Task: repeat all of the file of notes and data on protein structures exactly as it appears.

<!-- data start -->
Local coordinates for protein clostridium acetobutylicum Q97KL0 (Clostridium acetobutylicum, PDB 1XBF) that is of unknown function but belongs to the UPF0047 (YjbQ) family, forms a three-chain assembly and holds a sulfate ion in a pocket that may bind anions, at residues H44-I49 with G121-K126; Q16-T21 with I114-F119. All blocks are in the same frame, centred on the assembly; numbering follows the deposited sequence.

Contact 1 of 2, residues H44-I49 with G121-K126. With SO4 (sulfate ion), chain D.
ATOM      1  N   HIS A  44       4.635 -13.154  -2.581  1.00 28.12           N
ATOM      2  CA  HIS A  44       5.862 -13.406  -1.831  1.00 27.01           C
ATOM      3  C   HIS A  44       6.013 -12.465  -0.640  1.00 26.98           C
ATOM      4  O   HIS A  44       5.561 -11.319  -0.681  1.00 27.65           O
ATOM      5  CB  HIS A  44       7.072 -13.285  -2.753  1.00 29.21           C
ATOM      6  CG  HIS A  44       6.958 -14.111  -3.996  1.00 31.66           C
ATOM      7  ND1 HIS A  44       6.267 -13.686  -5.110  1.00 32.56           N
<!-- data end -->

Local coordinates for protein clostridium acetobutylicum Q97KL0 (Clostridium acetobutylicum, PDB 1XBF) that is of unknown function but belongs to the UPF0047 (YjbQ) family, forms a three-chain assembly and holds a sulfate ion in a pocket that may bind anions, at residues H44-I49 with G121-K126; Q16-T21 with I114-F119. All blocks are in the same frame, centred on the assembly; numbering follows the deposited sequence.

Contact 1 of 2, residues H44-I49 with G121-K126. With SO4 (sulfate ion), chain D.
ATOM      1  N   HIS A  44       4.635 -13.154  -2.581  1.00 28.12           N
ATOM      2  CA  HIS A  44       5.862 -13.406  -1.831  1.00 27.01           C
ATOM      3  C   HIS A  44       6.013 -12.465  -0.640  1.00 26.98           C
ATOM      4  O   HIS A  44       5.561 -11.319  -0.681  1.00 27.65           O
ATOM      5  CB  HIS A  44       7.072 -13.285  -2.753  1.00 29.21           C
ATOM      6  CG  HIS A  44       6.958 -14.111  -3.996  1.00 31.66           C
ATOM      7  ND1 HIS A  44       6.267 -13.686  -5.110  1.00 32.56           N